To say the administration of Bobby Jindal has been steeped in double standards for nearly eight years now would be an understatement of monumental proportions. What else could one call it when $4.5 million is yanked away from Louisiana’s developmentally disadvantaged and handed over to one of the wealthiest families in the state for the ignoble purpose of funding repairs to a privately-owned $75 million auto racetrack in Jefferson Parish?
That precisely what was done in 2014 when the legislature approved the NGO (non-government organization) appropriation for NOLA Motorsports Park owned by Laney Chouest. The money was to pay for track improvements preparatory to the IndyCar Series race held in Avondale last April. But in order to make the funds available, Jindal had to prevail upon the Senate Finance Committee to remove the $4.5 million from the budget of the developmentally disabled.
But nowhere is the term double standard more clearly defined than in the manner in which Jindal or his administrative appointees have chosen to handle disciplinary matters involving law enforcement officials.
We have written extensively about the manner in which Murphy Painter was sacrificed for the benefit of mega-donors Tom Benson, members of his family and their businesses who have combined to pour more than $200,000 into Jindal campaigns since 2003.
And it was LouisianaVoice that broke the story in July of 2014 about the administration’s efforts to sneak a bill amendment through the legislature that would provide State Police Commander Col. Mike Edmonson an illegal $55,000-per-year increase in his retirement benefits even as thousands of other state retirees were denied minimal cost of living increases. Because of the publicity we gave to that bit of subterfuge, a state district judge ruled that the administration’s effort, fronted by State Sen. Neil Riser (R-Columbia), was unconstitutional.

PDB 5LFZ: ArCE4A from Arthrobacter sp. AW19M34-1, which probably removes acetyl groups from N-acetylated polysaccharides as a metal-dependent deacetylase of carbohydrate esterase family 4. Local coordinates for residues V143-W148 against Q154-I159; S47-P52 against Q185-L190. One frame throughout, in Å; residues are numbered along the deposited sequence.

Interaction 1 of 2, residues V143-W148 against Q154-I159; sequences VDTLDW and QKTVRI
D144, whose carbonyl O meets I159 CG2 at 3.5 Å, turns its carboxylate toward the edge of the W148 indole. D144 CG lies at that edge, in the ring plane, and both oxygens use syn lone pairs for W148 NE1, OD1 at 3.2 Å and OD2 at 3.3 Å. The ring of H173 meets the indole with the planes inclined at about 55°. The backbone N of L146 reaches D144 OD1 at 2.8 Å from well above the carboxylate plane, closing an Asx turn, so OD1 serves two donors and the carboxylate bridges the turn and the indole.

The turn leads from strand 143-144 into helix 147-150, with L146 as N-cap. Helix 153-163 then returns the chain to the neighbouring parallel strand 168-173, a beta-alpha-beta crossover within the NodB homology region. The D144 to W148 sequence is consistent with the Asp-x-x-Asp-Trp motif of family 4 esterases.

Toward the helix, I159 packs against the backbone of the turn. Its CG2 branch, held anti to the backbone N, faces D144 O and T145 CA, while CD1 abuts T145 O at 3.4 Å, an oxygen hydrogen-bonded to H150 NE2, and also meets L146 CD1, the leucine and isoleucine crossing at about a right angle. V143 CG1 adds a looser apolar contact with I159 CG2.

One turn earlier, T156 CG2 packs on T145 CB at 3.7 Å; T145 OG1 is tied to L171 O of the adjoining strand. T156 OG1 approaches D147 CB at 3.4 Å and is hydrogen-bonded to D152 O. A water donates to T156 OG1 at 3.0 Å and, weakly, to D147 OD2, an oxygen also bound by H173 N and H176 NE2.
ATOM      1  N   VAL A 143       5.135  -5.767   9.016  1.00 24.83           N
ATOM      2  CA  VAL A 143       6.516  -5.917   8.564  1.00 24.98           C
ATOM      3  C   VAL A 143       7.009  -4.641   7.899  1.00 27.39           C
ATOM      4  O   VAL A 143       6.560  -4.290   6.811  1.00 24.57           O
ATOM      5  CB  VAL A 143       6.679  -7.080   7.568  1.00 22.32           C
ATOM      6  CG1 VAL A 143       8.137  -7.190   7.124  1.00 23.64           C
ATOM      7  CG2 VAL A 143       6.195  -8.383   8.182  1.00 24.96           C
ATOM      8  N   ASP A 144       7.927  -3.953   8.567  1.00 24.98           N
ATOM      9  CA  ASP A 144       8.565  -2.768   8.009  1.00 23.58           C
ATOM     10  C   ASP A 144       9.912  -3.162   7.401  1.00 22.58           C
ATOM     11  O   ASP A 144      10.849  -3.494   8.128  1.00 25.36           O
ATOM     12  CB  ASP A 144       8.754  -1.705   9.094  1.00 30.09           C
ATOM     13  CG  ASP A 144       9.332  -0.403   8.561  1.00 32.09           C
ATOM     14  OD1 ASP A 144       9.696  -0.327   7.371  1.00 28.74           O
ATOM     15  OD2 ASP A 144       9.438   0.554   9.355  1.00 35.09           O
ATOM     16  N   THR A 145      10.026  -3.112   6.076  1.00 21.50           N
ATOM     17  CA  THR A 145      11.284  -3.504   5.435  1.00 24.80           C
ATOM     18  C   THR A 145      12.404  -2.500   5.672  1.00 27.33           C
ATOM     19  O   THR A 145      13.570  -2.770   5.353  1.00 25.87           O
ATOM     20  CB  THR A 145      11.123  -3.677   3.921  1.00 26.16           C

But now LouisianaVoice has obtained documents from Louisiana State Police which reveal that a state trooper from Troop D in Lake Charles was given the symbolic slap on the wrist over a criminal complaint against him for sending threats of jail time and physical harm to and for conducting background checks on an individual with whom he had a running dispute.
Ironically, the token punishment meted out to State Trooper Jimmy Rogers coincided with the ongoing Painter investigation. Painter who, after being fired by Jindal, was indicted in 2012 by a federal grand jury on charges of using law enforcement databases between 2005 and 2010 for “non-official criminal justice purposes” by obtaining personal identification information and conducting illegal criminal background checks on people who had committed no crimes.
Louisiana Inspector General Stephen Street answers only to the governor and it was his office’s investigation that formed the basis of the federal indictment of Painter.
Painter, who LouisianaVoice said early on was the victim of retaliation by Jindal for not granting a liquor permit for Benson’s Champion Square outdoor venue across from the Superdome, was cleared of all charges in a trial in Federal District Court in Baton Rouge and the state was subsequently required to pony up more than $300,000 to pay his legal expenses.
Rogers, on the other hand, admitted to not only obtaining telephone numbers of the target of his wrath, but conducted a criminal background search on the individual, made threatening telephone calls to his residence and to his parents, threatened him on Facebook, in text messages, and phone calls using his position as a state trooper to threaten the man with bodily harm and even jail time, according to a nine-page, heavily redacted document (page three of the letter was redacted in its entirety) obtained from State Police.
Rogers’ punishment? A 240-hour reduction in pay (a 10 percent reduction for 30 pay periods). At $161.52 per pay period, that came to a $4,845.60 cut but sources indicate that was more than made up for in overtime Rogers was allowed to work during that period of just over a year.
The disciplinary letter of Nov. 19, 2010, signed by Edmonson, said Rogers had threatened the person “with physical harm” beginning on May 5, 2010, and that he initiated contact with the individual whose name was redacted and at least one other unidentified person on Facebook and the following day initiated “threatening and harassing text messages and phone calls to both.”